Residential Segregation and Educational Equity in Suburban Detroit
Margaret Lawler ’20
Department of Sociology
Advisors: Professor Javier Trevino and Professor Kate Mason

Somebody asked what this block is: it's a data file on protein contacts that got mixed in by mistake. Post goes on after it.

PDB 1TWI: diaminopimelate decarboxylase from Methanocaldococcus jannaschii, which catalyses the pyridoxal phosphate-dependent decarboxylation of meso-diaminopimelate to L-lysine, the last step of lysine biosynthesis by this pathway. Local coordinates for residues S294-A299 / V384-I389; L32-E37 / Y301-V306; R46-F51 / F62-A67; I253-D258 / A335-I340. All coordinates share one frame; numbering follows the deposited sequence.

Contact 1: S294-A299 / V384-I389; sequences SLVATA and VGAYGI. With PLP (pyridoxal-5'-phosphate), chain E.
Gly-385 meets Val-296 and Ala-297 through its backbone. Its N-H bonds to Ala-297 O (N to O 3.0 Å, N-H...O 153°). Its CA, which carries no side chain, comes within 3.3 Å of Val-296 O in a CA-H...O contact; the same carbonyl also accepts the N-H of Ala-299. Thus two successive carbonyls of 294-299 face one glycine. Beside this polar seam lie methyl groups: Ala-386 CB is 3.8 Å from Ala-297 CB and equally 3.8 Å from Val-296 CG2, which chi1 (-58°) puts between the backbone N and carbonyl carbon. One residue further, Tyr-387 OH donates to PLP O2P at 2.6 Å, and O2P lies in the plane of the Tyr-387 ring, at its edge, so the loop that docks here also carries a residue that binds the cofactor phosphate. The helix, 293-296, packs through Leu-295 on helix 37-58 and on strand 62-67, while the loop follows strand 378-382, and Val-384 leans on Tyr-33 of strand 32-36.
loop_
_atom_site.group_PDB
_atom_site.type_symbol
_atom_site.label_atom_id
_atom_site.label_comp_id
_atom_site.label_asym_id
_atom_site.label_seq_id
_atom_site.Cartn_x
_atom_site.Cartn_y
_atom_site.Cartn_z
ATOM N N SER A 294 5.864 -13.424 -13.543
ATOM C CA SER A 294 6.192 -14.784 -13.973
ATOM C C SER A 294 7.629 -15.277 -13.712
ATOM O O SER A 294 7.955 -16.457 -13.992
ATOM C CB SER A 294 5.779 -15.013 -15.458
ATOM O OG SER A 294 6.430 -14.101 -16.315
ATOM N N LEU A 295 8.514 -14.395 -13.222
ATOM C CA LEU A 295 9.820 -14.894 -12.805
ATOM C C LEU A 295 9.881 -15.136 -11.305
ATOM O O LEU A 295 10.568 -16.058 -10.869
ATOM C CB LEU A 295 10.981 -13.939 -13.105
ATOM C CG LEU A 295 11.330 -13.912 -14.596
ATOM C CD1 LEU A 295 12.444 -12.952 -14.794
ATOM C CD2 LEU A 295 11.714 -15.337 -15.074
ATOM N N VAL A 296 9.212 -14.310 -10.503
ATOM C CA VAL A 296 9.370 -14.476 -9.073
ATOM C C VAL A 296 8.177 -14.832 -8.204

Segregation and educational equity are still large issues in America, specifically in the suburbs of Detroit. Being from the Detroit Area I have been able to see how segregation has been perpetuated in neighborhoods and schools throughout my life. From literature it is clear that choices and structures combine to create residential segregation which in turn creates educational segregation and educational inequity. Many studies have shown how the history of redlining and racist real estate practices have created de facto segregation in the north, however, there is less research on how choices have intertwined with these practices to further segregation. This study looks at two neighboring suburbs of Detroit that are heavily segregated. “Greenville” is a middle to upper-class white suburb that is 89% White. In contrast, neighboring “Fairview” is a middle class black suburb that is 70% black. Through analysis of 11 in-depth interviews with residents of these two suburbs, this study discovers how individual acts of prejudice work together to maintain the structures of residential segregation in the suburbs of Detroit. Additionally, this residential segregation perpetuates educational segregation and inequity between these two towns. Residents of Fairview felt discrimination and racial bias coming from residents of Greenville, keeping the two towns separated. Although the structures of racial prejudice and history of racial segregation in education and in neighborhoods created this segregation to begin with, it is the actions of individuals that maintain these inequalities. No singular action of prejudice from a resident of Greenville is going to maintain this structure, but collectively, when these individuals bring together all of their small actions, it works to maintain the structure of segregation, by keeping residents of Fairview from wanting to interact with those in Greenville, and keeping Greenville residents content with their lack of interaction with those in Fairview. Additionally, inequalities within the schools in each town create differing academic opportunities for residents of each of the two towns. In Greenville, students with learning disabilities often struggle socially and academically. They often feel lost in the loose structure of Greenville schools. In Fairview, students who were not able to test into the magnet type school got a much lower quality and lower funded education than those who were at the magnet school. Overall, the residential segregation between Fairview and Greenville does create educational inequities. Although the Greenville schools are not perfect for every kid, they are more likely to provide a quality education that prepares students for college than the Fairview schools. The only way to get that level of education in Fairview is by having the ability to test into College Prep Academy.